*Room 28: a. single. gas spore. Well, the purpose of the spore is obvious, make silly players go "oh , a BEHOLDER! Kill it, kill it!". Then it explodes, some damage is dealt, everyone laughs. I could add more spores, but since it's intended to represent the sun (which last I checked, we only have one of), doesn't make much sense. So this isn't properly an encounter at all, and the xp is negligible. I mean, I guess I could have the explosion alert nearby monsters and add a random encounter. Yeah, let's do that.

    *Room 29: this is a massively cool encounter. I haven't run it yet, but I'm betting my party will just attack and destroy the ball. No treasure for you! Also, cursed treasure, very Pirates of the Caribbean! Of course, it's twice as powerful as Bestow Curse and has no listed ability for it's saving throw, oh well, I'll just refer to Bestow Curse...oh. According to the "Hooks" article, it's Charisma. Sure, why not.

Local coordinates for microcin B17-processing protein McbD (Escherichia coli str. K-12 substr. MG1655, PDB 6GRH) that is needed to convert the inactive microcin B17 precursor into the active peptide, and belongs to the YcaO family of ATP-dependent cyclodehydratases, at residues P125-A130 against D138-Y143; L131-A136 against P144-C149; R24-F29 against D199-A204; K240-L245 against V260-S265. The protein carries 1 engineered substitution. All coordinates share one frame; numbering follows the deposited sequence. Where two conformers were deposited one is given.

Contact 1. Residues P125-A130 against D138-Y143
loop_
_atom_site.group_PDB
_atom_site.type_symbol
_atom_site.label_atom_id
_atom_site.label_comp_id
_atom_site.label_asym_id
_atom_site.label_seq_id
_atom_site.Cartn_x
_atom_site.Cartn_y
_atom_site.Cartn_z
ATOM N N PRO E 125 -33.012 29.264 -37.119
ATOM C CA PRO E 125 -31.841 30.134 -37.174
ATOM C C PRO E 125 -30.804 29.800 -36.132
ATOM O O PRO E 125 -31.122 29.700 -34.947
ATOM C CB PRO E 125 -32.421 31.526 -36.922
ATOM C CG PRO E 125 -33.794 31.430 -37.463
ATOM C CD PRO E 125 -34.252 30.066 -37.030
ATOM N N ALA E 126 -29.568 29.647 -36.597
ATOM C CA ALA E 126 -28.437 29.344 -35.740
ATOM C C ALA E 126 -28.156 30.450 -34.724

*Room 30: an AL problem. Lycanthropy! Better get it cured or you can't play your character in AL! There's an awful lot of "cure this, or else" in this adventure.

    *Room 32: opening a door unleashes a trap! It's 5 heavy crossbows, rigged to open fire...wait. Should the makers of the Shrine have crossbow technology? Earlier we found a "sword" made out of laminated wood and obsidian...in fact, how long has the Shrine been sealed? Who's been repairing these things, should they even work at all?

    It's a minor nitpick, but it just raises too many questions.

    *Room 35: are there rules for fixing a broken magic weapon?